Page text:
In one of our recent blog posts, we discussed how child development experts found a positive correlation in the link between fathers, roughhousing, and social skills. We also discussed how father-child relationships develop a lot later than mother-child relationships. This makes sense since fathers have traditionally been known as the “breadwinners” and tend to spend more time at work than with their children. However, this seems to be changing with the current generation of fathers who are trying to hold down high corporate job titles while maintaining strong family relationships at home. This effort to find balance between fatherhood and work is known as “the daddy juggle.” The idea behind “the daddy juggle” term is nothing new. However, as the number of dual-earning couples continues to grow, men are taking advantage of workplace policies, originally designed for working mothers, so that they too can spend more time at home with their children. This is especially important for fathers who have children with special needs, since these children require more attention and supervision. Unfortunately, traditionally minded employers have been slow to recognize the role of father figures as caregivers and many question whether men have the skills to be both involved fathers and valued employees.
employers have been slow to recognize the role of father figures as caregivers and many question whether men have the skills to be both involved fathers and valued employees.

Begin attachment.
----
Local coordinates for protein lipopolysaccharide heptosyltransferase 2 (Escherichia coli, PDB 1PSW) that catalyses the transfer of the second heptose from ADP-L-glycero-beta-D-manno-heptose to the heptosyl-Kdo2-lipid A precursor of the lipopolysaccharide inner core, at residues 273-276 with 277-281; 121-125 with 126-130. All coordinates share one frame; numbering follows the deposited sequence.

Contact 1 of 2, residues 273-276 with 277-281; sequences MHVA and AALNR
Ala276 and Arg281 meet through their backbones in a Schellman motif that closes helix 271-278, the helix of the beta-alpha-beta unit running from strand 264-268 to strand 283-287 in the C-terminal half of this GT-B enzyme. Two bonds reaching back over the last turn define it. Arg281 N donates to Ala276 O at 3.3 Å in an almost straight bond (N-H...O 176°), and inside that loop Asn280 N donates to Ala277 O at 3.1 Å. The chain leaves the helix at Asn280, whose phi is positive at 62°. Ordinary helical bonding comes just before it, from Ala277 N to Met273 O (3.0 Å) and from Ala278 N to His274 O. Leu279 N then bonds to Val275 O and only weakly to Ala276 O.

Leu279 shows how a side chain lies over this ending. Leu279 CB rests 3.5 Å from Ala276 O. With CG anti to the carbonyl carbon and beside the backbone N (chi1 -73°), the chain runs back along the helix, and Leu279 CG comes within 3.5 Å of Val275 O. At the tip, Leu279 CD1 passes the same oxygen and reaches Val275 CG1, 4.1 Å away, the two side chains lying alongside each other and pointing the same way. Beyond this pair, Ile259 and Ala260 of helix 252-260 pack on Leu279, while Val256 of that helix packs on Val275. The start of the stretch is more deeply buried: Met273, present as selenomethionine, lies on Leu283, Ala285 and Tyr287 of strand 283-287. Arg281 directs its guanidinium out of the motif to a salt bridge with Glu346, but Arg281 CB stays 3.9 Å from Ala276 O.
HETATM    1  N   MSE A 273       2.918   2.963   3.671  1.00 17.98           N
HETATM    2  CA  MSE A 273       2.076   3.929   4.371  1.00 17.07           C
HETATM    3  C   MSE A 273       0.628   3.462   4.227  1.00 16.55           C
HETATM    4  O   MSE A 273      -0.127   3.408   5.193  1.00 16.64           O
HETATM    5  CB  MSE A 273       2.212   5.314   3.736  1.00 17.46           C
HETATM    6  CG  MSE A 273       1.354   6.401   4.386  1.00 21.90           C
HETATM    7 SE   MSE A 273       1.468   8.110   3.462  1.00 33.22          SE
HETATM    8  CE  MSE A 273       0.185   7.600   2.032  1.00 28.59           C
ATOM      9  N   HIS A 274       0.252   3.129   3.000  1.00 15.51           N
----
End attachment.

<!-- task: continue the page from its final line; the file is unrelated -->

Part of the reason why this shift is happening is because more women are out-earning their male partners. Estimates show that in 2011 this was the case for 15 percent of families, as opposed to just 3.5 percent of families in 1960. Many employers still expect men to put their careers first and tend to promote those who are willing to sacrifice everything for their careers. A 2013 paper from the University of Toronto’s Rotman School of Management found that corporate-level workers saw active fathers as “distracted and less capable” of doing the work expected from them. This might be especially true when there is a child with special needs at home that requires additional attention and assistance. Sadly, because of this, active fathers of special needs children might wrongfully be seen as more “distracted.”
Many fathers do not want to risk losing their jobs and are afraid of reducing their workdays to be able to spend more time at home with their children. Others however, have found that it is well worth it and want to be there to act as a personal resource for their children. More and more fathers are trying to be fully involved in their children’s lives and many are finding ways to do that. Some fathers are uniting to increase paid paternity leave to three weeks instead of just one. Balancing work and life is not easy and at times it might involve turning down a promotion and other opportunities. These are sacrifices that many parents find difficult, but well worth it in the end. As our roughhousing articlestated, children learn vital social skills and life skills from their fathers that they do not learn from anyone else.
children learn vital social skills and life skills from their fathers that they do not learn from anyone else.
Even for children with special needs, time spend horse playing with their fathers can teach them positive social skills and life skills. Inspired by June 12th, 2014 Wall Street Journal article by Laura Weber, “The Daddy Juggle: Work, Life, Family and Chaos.”
The child who is ‘left behind’ most is the one who leaves school without transition readiness.
Dr. James Stanfield, Ed.D.